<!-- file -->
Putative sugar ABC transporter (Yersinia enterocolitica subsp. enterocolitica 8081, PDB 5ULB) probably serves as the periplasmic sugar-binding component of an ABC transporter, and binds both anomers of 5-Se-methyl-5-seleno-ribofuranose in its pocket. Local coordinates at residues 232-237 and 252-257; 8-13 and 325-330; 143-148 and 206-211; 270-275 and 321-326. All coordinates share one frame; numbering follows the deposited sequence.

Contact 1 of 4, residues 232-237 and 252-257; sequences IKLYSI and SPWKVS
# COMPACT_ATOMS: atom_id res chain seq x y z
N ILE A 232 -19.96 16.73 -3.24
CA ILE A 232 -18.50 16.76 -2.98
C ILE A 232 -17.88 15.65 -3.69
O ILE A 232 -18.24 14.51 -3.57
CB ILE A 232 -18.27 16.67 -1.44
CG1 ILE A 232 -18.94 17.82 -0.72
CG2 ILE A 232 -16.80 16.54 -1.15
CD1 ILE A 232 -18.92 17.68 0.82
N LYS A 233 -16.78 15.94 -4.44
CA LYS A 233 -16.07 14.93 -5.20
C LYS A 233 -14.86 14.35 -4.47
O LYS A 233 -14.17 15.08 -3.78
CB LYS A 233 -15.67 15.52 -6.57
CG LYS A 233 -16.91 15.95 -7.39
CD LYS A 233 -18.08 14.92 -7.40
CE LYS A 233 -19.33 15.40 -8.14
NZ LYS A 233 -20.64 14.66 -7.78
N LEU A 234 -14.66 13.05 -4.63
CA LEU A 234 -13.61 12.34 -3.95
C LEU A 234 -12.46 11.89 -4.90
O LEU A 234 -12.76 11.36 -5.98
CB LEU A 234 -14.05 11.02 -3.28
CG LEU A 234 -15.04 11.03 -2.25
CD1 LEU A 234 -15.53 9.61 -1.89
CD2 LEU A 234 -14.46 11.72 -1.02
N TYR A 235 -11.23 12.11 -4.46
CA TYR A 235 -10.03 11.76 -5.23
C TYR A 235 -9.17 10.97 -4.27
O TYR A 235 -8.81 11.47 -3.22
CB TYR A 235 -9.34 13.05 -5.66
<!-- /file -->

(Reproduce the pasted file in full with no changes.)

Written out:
Putative sugar ABC transporter (Yersinia enterocolitica subsp. enterocolitica 8081, PDB 5ULB) probably serves as the periplasmic sugar-binding component of an ABC transporter, and binds both anomers of 5-Se-methyl-5-seleno-ribofuranose in its pocket. Local coordinates at residues 232-237 and 252-257; 8-13 and 325-330; 143-148 and 206-211; 270-275 and 321-326. All coordinates share one frame; numbering follows the deposited sequence.

Contact 1 of 4, residues 232-237 and 252-257; sequences IKLYSI and SPWKVS
# COMPACT_ATOMS: atom_id res chain seq x y z
N ILE A 232 -19.96 16.73 -3.24
CA ILE A 232 -18.50 16.76 -2.98
C ILE A 232 -17.88 15.65 -3.69
O ILE A 232 -18.24 14.51 -3.57
CB ILE A 232 -18.27 16.67 -1.44
CG1 ILE A 232 -18.94 17.82 -0.72
CG2 ILE A 232 -16.80 16.54 -1.15
CD1 ILE A 232 -18.92 17.68 0.82
N LYS A 233 -16.78 15.94 -4.44
CA LYS A 233 -16.07 14.93 -5.20
C LYS A 233 -14.86 14.35 -4.47
O LYS A 233 -14.17 15.08 -3.78
CB LYS A 233 -15.67 15.52 -6.57
CG LYS A 233 -16.91 15.95 -7.39
CD LYS A 233 -18.08 14.92 -7.40
CE LYS A 233 -19.33 15.40 -8.14
NZ LYS A 233 -20.64 14.66 -7.78
N LEU A 234 -14.66 13.05 -4.63
CA LEU A 234 -13.61 12.34 -3.95
C LEU A 234 -12.46 11.89 -4.90
O LEU A 234 -12.76 11.36 -5.98
CB LEU A 234 -14.05 11.02 -3.28
CG LEU A 234 -15.04 11.03 -2.25
CD1 LEU A 234 -15.53 9.61 -1.89
CD2 LEU A 234 -14.46 11.72 -1.02
N TYR A 235 -11.23 12.11 -4.46
CA TYR A 235 -10.03 11.76 -5.23
C TYR A 235 -9.17 10.97 -4.27
O TYR A 235 -8.81 11.47 -3.22
CB TYR A 235 -9.34 13.05 -5.66